Vanessa Chinitor

A compilation CD was made and released in Israel, with the idea of containing all the competing songs on one CD. However, the songs from Poland, Cyprus, the Netherlands and the United Kingdom were not included, thus defeating the idea. Furthermore, unlike similar CDs released from the following year's Contest onwards, it was not an official release by the EBU.


Each country had a televote, where the top ten most voted-for songs were awarded the 12, 10, 8, 7, 6, 5, 4, 3, 2, 1 points, with the exceptions of Turkey, Lithuania, Ireland and Bosnia & Herzegovina who used juries.

After some thoroughly confusing thrills and spills in the early voting, with Lithuania awarding maximum points to the — for once — rank outsiders Ireland, the contest soon settled into a nip-and-tuck duel between Sweden and Iceland, but with Iceland more often than not holding a slight lead. The fortunes of Germany were more erratic - on a few occasions, their challenge seemed to be failing, only for a couple of high scores to haul them back to within striking distance of the leading pair. That appeared to be the case once again when the penultimate voting country, Bosnia and Herzegovina, handed ten points to the Germans. This momentarily distracted attention from the fact that the Balkan nation had not yet awarded any points to Sweden or Iceland, meaning that one of the two was bound to receive nothing. With Charlotte Nilsson of Sweden already having crept into a three-point lead at a crucial moment, the realisation quickly dawned that, while twelve points for Iceland would put them back into a commanding position, twelve points for Sweden would settle the contest in abrupt fashion.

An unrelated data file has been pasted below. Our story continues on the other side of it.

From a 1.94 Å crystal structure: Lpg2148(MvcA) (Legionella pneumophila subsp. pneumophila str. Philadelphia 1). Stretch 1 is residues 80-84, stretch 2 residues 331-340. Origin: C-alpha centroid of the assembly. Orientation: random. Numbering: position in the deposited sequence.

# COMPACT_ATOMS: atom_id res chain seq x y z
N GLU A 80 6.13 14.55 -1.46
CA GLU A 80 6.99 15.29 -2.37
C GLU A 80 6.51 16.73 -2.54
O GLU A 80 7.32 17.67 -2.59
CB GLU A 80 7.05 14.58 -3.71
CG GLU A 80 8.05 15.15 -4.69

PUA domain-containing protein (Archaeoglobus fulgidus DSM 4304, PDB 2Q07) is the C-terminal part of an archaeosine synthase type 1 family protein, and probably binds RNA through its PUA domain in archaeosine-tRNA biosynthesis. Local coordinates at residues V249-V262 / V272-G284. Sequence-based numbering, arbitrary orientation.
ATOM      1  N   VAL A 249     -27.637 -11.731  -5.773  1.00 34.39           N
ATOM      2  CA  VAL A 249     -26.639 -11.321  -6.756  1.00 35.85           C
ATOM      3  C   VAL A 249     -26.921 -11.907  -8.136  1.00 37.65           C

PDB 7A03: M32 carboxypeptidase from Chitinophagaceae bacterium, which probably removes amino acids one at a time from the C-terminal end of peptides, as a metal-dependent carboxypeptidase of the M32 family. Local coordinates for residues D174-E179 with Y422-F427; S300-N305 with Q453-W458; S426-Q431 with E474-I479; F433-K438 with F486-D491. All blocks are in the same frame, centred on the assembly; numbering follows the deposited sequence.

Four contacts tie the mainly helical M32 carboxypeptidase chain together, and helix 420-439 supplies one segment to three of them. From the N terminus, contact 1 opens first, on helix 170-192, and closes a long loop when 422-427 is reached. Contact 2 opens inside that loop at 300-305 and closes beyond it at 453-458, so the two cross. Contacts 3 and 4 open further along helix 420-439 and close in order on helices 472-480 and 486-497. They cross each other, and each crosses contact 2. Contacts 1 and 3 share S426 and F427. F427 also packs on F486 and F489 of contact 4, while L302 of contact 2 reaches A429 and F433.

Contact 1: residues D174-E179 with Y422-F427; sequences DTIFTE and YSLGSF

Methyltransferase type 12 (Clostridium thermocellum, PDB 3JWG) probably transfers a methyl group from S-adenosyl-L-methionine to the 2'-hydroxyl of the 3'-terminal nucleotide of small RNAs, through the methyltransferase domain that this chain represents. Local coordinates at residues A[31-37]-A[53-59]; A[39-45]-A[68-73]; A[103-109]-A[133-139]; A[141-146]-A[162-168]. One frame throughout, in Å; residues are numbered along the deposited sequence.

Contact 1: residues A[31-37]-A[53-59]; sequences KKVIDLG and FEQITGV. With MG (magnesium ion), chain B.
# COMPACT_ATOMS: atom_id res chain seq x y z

Trine Jepsen & Michael Teschl

Participating countries

Latvia had attempted to participate in the Contest for the first time, but withdrew at a late stage. This gave Hungary a chance to enter the Contest; however, Magyar Televízió decided not to take part. This allowed Portugal to compete as the 23rd country.

Austria, Bosnia and Herzegovina, Denmark and Iceland returned to the Contest after being relegated from competing in 1998. Lithuania also returned to the Contest for the first time in five years. The Lithuanian delegation had had budget problems to contend with, and so the EBU allowed the Lithuanians to arrive in Israel a day later than everyone else. The first delegation on the other hand to walk the Holy Land were Estonia.

After being relegated from the 1998 Contest, Russia's Channel One had decided not to broadcast that year's contest, in order to allow for a strong comeback in Israel. However, as only countries which had broadcast the previous year's contest were allowed to enter the next year's contest, Russia was forced to miss another year. They were joined by Finland, Greece, Macedonia, Romania, Slovakia and Switzerland; the countries with the lowest average scores over the previous five years.

Returning Artists

Two artists returned to the contest this year. Doris Dragović represented Yugoslavia in 1986 and Darja Švajger represented Slovenia in 1995.